London: In a sign of the emerging market giant’s burgeoning power, Indian investment into the UK is poised to outstrip British investment in the subcontinent, reversing the flow of capital for the first time since the days of Raj.
A research by Close Brothers Corporate Finance suggested that by 2010, Indian companies will buy up to 150 UK businesses a year, while British companies will acquire just 138 in India.
India’s booming companies are increasingly willing to spend money abroad, with the UK being a favourite target. Of the 12.4 billion pounds in deals announced in the last five years more than half — 6.8 billion pounds — was spent in Britain.
Other European countries lagged far behind with the next most popular, Germany, picking up just a billion pounds worth of Indian investment.
Close Brothers’ managing director Richard Grainger, who has just signed off a deal to add Bangalore boutique Allegro Capital advisors to Close’s international network, said the strong cultural ties between the UK and India encourage investment.
“We have a linguistic advantage here and in the US, while in countries like France and Germany there are employment issues around investing,” Grainger told the British daily.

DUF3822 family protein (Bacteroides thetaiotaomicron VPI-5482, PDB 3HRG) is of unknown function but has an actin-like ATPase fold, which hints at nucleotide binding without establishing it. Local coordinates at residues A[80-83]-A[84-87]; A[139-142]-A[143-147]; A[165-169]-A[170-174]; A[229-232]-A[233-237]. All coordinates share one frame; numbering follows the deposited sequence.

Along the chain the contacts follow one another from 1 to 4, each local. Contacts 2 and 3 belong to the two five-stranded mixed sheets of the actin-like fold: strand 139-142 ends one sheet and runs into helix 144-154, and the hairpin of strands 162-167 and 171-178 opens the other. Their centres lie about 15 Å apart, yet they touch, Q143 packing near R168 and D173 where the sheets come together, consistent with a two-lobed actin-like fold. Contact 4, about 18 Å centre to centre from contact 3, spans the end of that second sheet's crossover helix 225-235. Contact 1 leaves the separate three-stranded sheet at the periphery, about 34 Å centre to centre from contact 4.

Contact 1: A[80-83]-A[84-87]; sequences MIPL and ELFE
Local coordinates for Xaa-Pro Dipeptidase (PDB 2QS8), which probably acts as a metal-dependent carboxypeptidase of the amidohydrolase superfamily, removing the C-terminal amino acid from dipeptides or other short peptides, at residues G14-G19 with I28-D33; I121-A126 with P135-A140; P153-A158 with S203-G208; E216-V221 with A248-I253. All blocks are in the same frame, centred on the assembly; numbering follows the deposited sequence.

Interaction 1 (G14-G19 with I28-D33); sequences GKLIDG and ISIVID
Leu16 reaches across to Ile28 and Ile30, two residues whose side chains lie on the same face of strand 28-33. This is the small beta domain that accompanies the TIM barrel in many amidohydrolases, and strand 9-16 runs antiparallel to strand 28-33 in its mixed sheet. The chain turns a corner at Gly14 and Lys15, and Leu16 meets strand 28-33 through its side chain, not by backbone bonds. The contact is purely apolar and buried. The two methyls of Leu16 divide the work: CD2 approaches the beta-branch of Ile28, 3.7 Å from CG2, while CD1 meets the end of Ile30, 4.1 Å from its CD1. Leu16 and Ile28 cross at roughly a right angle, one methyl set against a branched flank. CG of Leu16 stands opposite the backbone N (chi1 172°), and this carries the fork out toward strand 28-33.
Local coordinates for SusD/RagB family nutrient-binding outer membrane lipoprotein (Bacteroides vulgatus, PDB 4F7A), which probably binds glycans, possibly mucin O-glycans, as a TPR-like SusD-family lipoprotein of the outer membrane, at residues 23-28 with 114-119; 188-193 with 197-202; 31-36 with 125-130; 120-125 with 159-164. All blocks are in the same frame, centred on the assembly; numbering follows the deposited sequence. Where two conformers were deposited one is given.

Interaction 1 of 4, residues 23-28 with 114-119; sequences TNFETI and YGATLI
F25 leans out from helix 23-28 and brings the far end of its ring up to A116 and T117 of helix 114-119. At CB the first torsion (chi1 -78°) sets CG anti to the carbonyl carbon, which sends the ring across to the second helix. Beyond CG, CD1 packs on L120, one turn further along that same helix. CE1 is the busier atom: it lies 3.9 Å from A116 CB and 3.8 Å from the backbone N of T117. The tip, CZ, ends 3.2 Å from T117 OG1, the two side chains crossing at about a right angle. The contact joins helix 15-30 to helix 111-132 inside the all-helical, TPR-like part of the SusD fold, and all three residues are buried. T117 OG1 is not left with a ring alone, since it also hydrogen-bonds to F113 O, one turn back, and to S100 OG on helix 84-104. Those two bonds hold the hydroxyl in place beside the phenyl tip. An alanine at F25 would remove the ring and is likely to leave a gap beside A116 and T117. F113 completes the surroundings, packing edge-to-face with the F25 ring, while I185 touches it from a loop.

Grainer pointed out to Tata’s 2005 acquisition of UK technology business INCAT as a turning point in the investment trend. “That was the first sign of the wall of money coming out of India,” he said.
Tata eclipsed its own deal earlier this year, when it won the 6 billion-pound battle for Corus, the British-Dutch steel company.
Indian tea company Apeejay International also scored a victory when it picked up Britain’s Typhoo in 2005, taking tea back to India.
If India’s acquisition spree continues on trend, the emerging market giant will buy 31 UK companies this year, almost double that to 52 next year, then push up to 90 corporate raids in 2009.
In the same period British companies will also increase investment in India, but by nothing like the same rate. From 50 acquisitions this year, UK companies are expected to pick up 99 companies in 2009.
Grainger noted that India is growing rapidly and it would soon need serious investment in its infrastructure. “I can see at that point that British companies will start buying up assets there to be part of that investment.”